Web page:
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The Top 100: Interpreting the Data

by Black Issues

The Top 100: Interpreting the Data

For the ninth consecutive year, we present to you one of the simplest and most compelling
 rankings of higher education data: listings of the institutions that confer the most postsecondary degrees to students of color. As with any ranking publication, we have our critics, many of whom bring up valid points about the limitations and potential misuse of such rankings.
Do our lists of quantity downplay important questions about quality? Are we simply interested in the number of new degree-credentialed students of color and not the outcomes and consequences of their educations?
Of course, we are interested in both quantity and quality. At this point in our history, however, degree attainment is the single best standard for educational attainment. And the national data are clear: the higher the degree, the higher the earnings potential.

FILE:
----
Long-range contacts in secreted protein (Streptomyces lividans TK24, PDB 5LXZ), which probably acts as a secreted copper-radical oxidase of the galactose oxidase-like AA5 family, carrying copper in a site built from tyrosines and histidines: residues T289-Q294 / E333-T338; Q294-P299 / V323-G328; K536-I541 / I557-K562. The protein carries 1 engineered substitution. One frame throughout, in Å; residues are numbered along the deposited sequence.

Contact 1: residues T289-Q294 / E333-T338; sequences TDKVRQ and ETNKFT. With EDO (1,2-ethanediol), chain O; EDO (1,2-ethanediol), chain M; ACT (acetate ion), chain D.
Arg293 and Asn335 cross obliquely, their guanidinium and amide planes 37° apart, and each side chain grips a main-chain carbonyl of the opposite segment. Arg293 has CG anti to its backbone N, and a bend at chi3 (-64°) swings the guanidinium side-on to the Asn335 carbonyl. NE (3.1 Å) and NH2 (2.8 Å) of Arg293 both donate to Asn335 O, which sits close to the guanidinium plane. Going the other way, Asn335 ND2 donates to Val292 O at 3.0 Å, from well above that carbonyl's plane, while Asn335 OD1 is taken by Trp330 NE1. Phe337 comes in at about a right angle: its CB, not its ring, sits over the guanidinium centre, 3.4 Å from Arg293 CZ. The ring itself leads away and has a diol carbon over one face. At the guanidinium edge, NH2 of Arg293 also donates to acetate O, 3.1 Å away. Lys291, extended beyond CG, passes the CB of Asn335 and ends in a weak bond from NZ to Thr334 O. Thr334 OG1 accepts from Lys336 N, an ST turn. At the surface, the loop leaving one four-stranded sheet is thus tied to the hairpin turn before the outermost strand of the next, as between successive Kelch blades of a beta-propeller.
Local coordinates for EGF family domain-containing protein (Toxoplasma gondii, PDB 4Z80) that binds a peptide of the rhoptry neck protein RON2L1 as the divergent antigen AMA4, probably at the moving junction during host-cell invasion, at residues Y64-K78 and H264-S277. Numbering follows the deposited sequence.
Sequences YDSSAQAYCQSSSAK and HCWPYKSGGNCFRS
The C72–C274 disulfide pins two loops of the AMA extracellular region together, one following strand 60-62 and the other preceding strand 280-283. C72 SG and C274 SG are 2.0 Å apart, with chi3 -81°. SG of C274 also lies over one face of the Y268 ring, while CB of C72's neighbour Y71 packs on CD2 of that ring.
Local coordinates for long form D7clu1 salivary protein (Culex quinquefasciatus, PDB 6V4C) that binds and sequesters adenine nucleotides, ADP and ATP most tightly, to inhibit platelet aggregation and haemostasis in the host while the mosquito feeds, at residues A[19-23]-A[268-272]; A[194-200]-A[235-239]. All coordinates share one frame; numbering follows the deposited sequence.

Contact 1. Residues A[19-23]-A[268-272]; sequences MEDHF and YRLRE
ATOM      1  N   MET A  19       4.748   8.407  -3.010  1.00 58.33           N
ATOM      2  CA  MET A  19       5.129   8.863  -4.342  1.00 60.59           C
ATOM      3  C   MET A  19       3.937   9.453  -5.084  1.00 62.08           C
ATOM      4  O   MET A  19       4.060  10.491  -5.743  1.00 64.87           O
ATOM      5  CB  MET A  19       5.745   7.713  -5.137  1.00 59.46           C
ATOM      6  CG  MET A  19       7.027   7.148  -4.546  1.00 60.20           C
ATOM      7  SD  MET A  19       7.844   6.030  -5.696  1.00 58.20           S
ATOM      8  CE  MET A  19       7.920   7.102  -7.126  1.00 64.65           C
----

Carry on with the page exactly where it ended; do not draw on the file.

In this year’s issue, we focus on 1997-‘98 academic year degree recipients. Although not a “final release,” the 1997-‘98 data are virtually complete for the group of institutions that we include in our analysis: institutions accredited at the college level by an agency or association recognized by the U.S. Department of Education, that operate within the 50 states or the District of Columbia. 
As in past years, this issue focuses on baccalaureate degrees. The next edition of Black Issues will focus on graduate and professional degrees, and a sister publication, Community College Week, will focus on associate’s degrees and one- and two-year certificates. 
The institutions appearing in the published lists are ranked according to the total number of degrees awarded to minority students across all disciplines and in specific disciplines. The lists include a breakdown of 1997-‘98 graduates by gender. Also included are the final degree counts from the 1996-‘97 official release.
The final two columns of the lists present two percentages. The “percent of graduates” column indicates how the number of the minority category degree recipients compares to all degree recipients at that institution within that discipline. For example, in the listing of baccalaureates conferred to African Americans in business and management, the percent indicates the proportion of all business and management baccalaureate degree recipients at that institution who were African American. The “percentage change” column shows the percentage increase in the number of degrees awarded in that category between 1996-97 and 1997-98.



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